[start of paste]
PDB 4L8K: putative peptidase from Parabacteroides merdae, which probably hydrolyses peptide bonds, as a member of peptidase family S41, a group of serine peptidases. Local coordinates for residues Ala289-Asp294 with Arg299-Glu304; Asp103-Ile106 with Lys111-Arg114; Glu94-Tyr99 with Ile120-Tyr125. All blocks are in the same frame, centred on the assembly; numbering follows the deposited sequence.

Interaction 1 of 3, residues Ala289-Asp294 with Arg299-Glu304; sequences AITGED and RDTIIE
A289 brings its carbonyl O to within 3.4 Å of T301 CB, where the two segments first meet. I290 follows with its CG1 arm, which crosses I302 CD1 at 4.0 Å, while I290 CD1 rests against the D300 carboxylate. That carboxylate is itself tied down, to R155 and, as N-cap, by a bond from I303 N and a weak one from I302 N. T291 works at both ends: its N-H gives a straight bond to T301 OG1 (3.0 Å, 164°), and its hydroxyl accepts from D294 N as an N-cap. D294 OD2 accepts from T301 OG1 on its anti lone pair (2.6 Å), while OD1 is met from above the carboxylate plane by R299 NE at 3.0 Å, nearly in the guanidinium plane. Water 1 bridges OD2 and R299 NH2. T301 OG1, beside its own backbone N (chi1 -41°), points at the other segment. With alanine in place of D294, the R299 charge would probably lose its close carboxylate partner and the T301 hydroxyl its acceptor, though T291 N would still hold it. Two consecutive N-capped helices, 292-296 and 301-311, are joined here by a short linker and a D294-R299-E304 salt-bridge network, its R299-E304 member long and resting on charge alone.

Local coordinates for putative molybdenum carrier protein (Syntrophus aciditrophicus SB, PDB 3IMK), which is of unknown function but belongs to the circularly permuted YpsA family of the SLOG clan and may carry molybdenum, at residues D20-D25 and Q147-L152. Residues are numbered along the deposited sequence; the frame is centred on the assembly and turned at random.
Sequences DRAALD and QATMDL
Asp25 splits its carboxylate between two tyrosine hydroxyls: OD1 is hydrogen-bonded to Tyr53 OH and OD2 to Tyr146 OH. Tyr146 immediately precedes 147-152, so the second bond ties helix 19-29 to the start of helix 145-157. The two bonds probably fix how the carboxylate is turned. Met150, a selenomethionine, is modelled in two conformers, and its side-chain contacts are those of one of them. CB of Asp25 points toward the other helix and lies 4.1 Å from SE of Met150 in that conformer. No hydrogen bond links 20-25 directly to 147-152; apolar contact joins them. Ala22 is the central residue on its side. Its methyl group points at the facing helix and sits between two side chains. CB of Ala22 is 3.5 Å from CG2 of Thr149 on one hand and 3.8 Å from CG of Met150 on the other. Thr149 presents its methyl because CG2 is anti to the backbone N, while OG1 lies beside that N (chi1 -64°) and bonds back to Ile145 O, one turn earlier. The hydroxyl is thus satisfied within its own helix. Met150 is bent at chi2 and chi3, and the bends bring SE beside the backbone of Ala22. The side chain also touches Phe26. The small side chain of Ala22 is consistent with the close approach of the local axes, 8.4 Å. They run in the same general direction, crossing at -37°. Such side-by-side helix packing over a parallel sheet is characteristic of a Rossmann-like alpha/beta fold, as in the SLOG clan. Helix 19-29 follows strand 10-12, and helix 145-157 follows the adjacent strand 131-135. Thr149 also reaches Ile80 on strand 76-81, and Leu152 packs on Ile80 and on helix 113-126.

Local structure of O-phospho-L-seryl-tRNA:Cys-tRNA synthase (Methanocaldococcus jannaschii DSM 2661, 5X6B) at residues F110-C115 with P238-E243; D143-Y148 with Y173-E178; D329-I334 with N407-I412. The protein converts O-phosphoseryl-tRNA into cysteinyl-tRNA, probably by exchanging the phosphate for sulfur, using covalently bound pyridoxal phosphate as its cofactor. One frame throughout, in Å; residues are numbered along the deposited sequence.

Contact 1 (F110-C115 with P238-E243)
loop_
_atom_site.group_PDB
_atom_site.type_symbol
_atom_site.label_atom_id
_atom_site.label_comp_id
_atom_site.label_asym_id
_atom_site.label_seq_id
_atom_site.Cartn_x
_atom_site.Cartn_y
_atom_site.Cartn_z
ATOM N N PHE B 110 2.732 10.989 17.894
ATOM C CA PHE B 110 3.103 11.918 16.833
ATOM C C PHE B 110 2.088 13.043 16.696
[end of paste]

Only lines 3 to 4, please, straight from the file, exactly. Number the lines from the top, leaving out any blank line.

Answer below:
A289 brings its carbonyl O to within 3.4 Å of T301 CB, where the two segments first meet. I290 follows with its CG1 arm, which crosses I302 CD1 at 4.0 Å, while I290 CD1 rests against the D300 carboxylate. That carboxylate is itself tied down, to R155 and, as N-cap, by a bond from I303 N and a weak one from I302 N. T291 works at both ends: its N-H gives a straight bond to T301 OG1 (3.0 Å, 164°), and its hydroxyl accepts from D294 N as an N-cap. D294 OD2 accepts from T301 OG1 on its anti lone pair (2.6 Å), while OD1 is met from above the carboxylate plane by R299 NE at 3.0 Å, nearly in the guanidinium plane. Water 1 bridges OD2 and R299 NH2. T301 OG1, beside its own backbone N (chi1 -41°), points at the other segment. With alanine in place of D294, the R299 charge would probably lose its close carboxylate partner and the T301 hydroxyl its acceptor, though T291 N would still hold it. Two consecutive N-capped helices, 292-296 and 301-311, are joined here by a short linker and a D294-R299-E304 salt-bridge network, its R299-E304 member long and resting on charge alone.

Local coordinates for putative molybdenum carrier protein (Syntrophus aciditrophicus SB, PDB 3IMK), which is of unknown function but belongs to the circularly permuted YpsA family of the SLOG clan and may carry molybdenum, at residues D20-D25 and Q147-L152. Residues are numbered along the deposited sequence; the frame is centred on the assembly and turned at random.